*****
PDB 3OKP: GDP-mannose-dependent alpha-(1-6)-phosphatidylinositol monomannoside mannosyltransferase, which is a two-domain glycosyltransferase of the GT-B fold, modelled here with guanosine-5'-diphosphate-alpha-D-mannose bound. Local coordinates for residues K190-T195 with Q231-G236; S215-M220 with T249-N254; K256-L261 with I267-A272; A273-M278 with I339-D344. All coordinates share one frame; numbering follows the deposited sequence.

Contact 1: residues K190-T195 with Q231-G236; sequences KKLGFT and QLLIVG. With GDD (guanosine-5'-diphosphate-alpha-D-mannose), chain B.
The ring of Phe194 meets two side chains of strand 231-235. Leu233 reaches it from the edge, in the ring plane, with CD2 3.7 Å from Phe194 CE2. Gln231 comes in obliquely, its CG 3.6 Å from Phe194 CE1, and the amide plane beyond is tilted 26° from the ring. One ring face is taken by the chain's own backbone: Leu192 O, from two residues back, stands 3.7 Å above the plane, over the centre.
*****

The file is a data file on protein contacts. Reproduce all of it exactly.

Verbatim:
PDB 3OKP: GDP-mannose-dependent alpha-(1-6)-phosphatidylinositol monomannoside mannosyltransferase, which is a two-domain glycosyltransferase of the GT-B fold, modelled here with guanosine-5'-diphosphate-alpha-D-mannose bound. Local coordinates for residues K190-T195 with Q231-G236; S215-M220 with T249-N254; K256-L261 with I267-A272; A273-M278 with I339-D344. All coordinates share one frame; numbering follows the deposited sequence.

Contact 1: residues K190-T195 with Q231-G236; sequences KKLGFT and QLLIVG. With GDD (guanosine-5'-diphosphate-alpha-D-mannose), chain B.
The ring of Phe194 meets two side chains of strand 231-235. Leu233 reaches it from the edge, in the ring plane, with CD2 3.7 Å from Phe194 CE2. Gln231 comes in obliquely, its CG 3.6 Å from Phe194 CE1, and the amide plane beyond is tilted 26° from the ring. One ring face is taken by the chain's own backbone: Leu192 O, from two residues back, stands 3.7 Å above the plane, over the centre.